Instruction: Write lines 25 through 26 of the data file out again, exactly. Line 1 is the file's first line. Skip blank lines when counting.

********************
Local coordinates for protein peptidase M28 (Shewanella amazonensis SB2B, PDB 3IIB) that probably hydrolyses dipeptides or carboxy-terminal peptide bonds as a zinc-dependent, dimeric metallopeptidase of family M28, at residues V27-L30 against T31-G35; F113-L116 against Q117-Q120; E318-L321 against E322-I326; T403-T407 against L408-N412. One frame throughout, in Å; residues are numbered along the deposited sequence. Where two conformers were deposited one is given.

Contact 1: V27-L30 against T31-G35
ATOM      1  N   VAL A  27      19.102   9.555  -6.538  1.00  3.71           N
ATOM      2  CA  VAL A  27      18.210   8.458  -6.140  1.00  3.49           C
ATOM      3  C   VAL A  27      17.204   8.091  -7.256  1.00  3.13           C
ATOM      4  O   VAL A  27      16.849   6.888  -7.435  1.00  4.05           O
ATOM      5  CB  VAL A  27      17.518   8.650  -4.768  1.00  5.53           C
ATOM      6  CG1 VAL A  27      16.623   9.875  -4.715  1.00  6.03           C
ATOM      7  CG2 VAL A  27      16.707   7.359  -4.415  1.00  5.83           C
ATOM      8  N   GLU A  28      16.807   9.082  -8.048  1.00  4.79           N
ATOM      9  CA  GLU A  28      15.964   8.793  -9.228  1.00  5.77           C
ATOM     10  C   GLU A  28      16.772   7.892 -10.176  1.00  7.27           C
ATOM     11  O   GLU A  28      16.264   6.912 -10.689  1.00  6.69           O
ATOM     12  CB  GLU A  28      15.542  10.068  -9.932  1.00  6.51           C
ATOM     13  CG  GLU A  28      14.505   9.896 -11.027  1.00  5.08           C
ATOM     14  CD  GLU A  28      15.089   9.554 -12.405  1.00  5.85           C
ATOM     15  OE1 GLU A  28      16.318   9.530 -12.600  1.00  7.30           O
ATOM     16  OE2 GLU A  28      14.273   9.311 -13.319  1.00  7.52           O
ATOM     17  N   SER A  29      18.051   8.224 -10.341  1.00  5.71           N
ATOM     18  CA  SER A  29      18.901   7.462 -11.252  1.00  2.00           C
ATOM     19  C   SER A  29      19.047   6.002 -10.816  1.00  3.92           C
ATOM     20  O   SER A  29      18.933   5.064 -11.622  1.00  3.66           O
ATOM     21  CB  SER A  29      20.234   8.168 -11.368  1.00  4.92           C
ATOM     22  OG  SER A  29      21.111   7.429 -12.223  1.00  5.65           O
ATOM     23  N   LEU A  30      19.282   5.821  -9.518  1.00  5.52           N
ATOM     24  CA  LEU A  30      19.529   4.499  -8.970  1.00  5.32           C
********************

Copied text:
ATOM     23  N   LEU A  30      19.282   5.821  -9.518  1.00  5.52           N
ATOM     24  CA  LEU A  30      19.529   4.499  -8.970  1.00  5.32           C